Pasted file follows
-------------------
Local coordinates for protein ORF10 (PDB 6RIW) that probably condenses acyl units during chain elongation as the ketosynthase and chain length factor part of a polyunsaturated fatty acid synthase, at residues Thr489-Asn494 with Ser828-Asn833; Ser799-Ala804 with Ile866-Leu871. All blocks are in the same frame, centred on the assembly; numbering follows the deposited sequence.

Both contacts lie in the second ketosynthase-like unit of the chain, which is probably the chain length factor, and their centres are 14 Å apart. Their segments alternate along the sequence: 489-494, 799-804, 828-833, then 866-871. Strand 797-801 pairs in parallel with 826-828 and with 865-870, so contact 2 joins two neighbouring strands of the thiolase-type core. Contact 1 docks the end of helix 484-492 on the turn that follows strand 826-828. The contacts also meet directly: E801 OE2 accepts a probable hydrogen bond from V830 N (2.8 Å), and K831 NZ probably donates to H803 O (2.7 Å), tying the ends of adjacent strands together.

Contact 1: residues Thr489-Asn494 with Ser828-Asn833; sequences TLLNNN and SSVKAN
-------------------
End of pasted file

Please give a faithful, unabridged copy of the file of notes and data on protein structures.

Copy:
Local coordinates for protein ORF10 (PDB 6RIW) that probably condenses acyl units during chain elongation as the ketosynthase and chain length factor part of a polyunsaturated fatty acid synthase, at residues Thr489-Asn494 with Ser828-Asn833; Ser799-Ala804 with Ile866-Leu871. All blocks are in the same frame, centred on the assembly; numbering follows the deposited sequence.

Both contacts lie in the second ketosynthase-like unit of the chain, which is probably the chain length factor, and their centres are 14 Å apart. Their segments alternate along the sequence: 489-494, 799-804, 828-833, then 866-871. Strand 797-801 pairs in parallel with 826-828 and with 865-870, so contact 2 joins two neighbouring strands of the thiolase-type core. Contact 1 docks the end of helix 484-492 on the turn that follows strand 826-828. The contacts also meet directly: E801 OE2 accepts a probable hydrogen bond from V830 N (2.8 Å), and K831 NZ probably donates to H803 O (2.7 Å), tying the ends of adjacent strands together.

Contact 1: residues Thr489-Asn494 with Ser828-Asn833; sequences TLLNNN and SSVKAN